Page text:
In this section, we look at the economic news affecting global markets this week.


  • NAB’s Business conditions hit its highest point since pre-GFC rising 15 points from 8 points in June. Business confidence rose 12 points from 8 points, which is double the long-run average.
  • Soaring power bills are posing a threat to the National economy. High power prices has been revealed as a major cause for falling economic confidence.


  • The US economy added 209,000 jobs in July which was a beat on an expected 183,000. The unemployment rate fell to 4.3% the lowest since March 2001. The number of employed hit a new high of 153.5 million. It was an overall strong employment number and indicates strong growth. It will also increase the chances of the Fed raising rates towards the end of 2017.
  • The US trade deficit dropped in June as exports increased to their highest level in two and a half years. This is was another positive data read for the economy.
  • US Nonfarm productivity, which measures hourly output per worker was up 0.9% annualised rate in the April-June period.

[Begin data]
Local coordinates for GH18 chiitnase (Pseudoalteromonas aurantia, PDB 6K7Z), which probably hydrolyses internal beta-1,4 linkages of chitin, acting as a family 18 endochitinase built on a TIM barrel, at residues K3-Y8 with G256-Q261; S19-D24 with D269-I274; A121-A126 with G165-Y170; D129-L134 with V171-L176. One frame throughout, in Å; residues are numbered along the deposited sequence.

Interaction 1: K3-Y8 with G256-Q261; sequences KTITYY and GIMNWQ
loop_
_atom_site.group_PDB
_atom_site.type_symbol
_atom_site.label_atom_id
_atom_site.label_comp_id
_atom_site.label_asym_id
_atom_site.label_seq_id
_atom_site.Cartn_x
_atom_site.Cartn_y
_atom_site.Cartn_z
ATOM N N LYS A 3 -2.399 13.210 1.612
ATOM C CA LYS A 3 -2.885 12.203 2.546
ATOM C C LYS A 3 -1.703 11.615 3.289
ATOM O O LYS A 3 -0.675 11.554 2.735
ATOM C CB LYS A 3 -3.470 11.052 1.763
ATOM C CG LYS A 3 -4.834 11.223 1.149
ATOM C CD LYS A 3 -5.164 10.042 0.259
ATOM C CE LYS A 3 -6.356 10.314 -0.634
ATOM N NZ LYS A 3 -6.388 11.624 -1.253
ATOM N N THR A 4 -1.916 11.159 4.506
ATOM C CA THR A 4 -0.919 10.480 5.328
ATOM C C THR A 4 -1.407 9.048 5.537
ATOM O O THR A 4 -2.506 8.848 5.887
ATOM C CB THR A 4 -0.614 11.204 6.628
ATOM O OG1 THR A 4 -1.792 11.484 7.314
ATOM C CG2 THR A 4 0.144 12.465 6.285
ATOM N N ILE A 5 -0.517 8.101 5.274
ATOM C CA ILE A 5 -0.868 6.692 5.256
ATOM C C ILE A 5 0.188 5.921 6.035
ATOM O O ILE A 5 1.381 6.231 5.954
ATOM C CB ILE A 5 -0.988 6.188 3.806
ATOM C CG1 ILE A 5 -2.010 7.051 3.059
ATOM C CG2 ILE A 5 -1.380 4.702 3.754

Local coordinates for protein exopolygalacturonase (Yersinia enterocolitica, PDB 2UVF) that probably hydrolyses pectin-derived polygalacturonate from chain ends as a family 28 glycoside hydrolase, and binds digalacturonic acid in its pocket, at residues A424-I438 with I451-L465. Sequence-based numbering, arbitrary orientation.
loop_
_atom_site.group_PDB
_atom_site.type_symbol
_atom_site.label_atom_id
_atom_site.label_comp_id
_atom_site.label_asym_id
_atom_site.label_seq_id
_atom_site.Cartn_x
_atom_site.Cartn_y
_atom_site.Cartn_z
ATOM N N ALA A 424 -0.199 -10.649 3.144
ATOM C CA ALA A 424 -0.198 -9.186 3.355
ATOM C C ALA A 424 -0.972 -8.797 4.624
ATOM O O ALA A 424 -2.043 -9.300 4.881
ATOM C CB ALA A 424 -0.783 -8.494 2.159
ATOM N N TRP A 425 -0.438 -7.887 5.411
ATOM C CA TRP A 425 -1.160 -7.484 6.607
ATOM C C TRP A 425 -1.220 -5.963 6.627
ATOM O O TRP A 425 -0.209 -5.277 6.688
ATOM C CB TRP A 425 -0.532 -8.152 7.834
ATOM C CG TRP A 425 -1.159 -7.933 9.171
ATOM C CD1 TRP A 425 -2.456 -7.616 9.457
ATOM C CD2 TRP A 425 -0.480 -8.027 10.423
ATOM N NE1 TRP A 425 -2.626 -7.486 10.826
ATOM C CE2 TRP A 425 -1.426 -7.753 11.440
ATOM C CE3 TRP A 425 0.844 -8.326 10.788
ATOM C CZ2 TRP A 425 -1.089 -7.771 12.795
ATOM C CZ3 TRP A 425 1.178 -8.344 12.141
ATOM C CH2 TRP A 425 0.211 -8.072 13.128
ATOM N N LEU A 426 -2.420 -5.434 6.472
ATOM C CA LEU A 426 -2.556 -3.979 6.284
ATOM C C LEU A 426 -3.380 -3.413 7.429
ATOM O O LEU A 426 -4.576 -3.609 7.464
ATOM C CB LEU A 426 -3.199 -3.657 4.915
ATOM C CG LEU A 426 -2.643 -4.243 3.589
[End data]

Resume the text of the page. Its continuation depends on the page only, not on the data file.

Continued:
• Britain is getting ready to pay up to €40bn to the European Union to settle the Brexit divorce bill which is part of the exit process. But Britain said it will only pay the amount if the EU negotiates a future trade deal. It’s going to be an almost impossible task. Last month the EU refused to talk about trade until certain other finer details had been nutted out. So to break this deadlock, Britain are trying to pay its way out. Good luck.
  • German industrial production fell for the first time this year in June. It fell 1.1% on the month after rising 1.2% in May.


  • China’s FX reserves were up for the sixth straight month in July rising on the back of increased scrutiny of capital flows and a weaker US dollar.
  • China’s trade surplus widened as exports rose 7.2% and imports were up 11%. Both fell short of expectations. But the overall trade surplus widened to a larger-than-expected $US46.7bn from $US42.8bn in June.